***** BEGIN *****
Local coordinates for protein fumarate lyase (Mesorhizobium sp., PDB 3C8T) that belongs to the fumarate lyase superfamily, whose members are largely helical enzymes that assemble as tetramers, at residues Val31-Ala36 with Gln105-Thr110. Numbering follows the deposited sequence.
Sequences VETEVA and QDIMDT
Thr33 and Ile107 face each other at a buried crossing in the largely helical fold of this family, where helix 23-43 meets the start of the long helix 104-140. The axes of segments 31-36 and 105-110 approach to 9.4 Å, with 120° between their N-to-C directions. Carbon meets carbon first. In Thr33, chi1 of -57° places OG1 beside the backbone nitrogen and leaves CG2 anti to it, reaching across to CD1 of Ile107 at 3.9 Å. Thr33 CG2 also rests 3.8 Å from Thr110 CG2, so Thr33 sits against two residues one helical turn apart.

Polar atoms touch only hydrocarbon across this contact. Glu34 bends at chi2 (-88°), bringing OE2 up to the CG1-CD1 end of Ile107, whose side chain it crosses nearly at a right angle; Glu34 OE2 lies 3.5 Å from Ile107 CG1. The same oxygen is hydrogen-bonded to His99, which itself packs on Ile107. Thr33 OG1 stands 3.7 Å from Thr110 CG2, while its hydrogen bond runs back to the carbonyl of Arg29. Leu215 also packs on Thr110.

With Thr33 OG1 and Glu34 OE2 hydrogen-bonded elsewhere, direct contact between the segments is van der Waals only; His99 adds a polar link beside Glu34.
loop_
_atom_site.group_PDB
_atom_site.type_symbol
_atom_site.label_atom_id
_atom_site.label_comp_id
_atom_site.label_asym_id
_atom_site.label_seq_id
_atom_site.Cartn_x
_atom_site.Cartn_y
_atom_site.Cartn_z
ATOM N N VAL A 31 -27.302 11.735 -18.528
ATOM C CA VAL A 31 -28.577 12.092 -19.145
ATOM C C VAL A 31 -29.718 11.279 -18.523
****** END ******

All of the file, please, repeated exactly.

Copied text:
Local coordinates for protein fumarate lyase (Mesorhizobium sp., PDB 3C8T) that belongs to the fumarate lyase superfamily, whose members are largely helical enzymes that assemble as tetramers, at residues Val31-Ala36 with Gln105-Thr110. Numbering follows the deposited sequence.
Sequences VETEVA and QDIMDT
Thr33 and Ile107 face each other at a buried crossing in the largely helical fold of this family, where helix 23-43 meets the start of the long helix 104-140. The axes of segments 31-36 and 105-110 approach to 9.4 Å, with 120° between their N-to-C directions. Carbon meets carbon first. In Thr33, chi1 of -57° places OG1 beside the backbone nitrogen and leaves CG2 anti to it, reaching across to CD1 of Ile107 at 3.9 Å. Thr33 CG2 also rests 3.8 Å from Thr110 CG2, so Thr33 sits against two residues one helical turn apart.

Polar atoms touch only hydrocarbon across this contact. Glu34 bends at chi2 (-88°), bringing OE2 up to the CG1-CD1 end of Ile107, whose side chain it crosses nearly at a right angle; Glu34 OE2 lies 3.5 Å from Ile107 CG1. The same oxygen is hydrogen-bonded to His99, which itself packs on Ile107. Thr33 OG1 stands 3.7 Å from Thr110 CG2, while its hydrogen bond runs back to the carbonyl of Arg29. Leu215 also packs on Thr110.

With Thr33 OG1 and Glu34 OE2 hydrogen-bonded elsewhere, direct contact between the segments is van der Waals only; His99 adds a polar link beside Glu34.
loop_
_atom_site.group_PDB
_atom_site.type_symbol
_atom_site.label_atom_id
_atom_site.label_comp_id
_atom_site.label_asym_id
_atom_site.label_seq_id
_atom_site.Cartn_x
_atom_site.Cartn_y
_atom_site.Cartn_z
ATOM N N VAL A 31 -27.302 11.735 -18.528
ATOM C CA VAL A 31 -28.577 12.092 -19.145
ATOM C C VAL A 31 -29.718 11.279 -18.523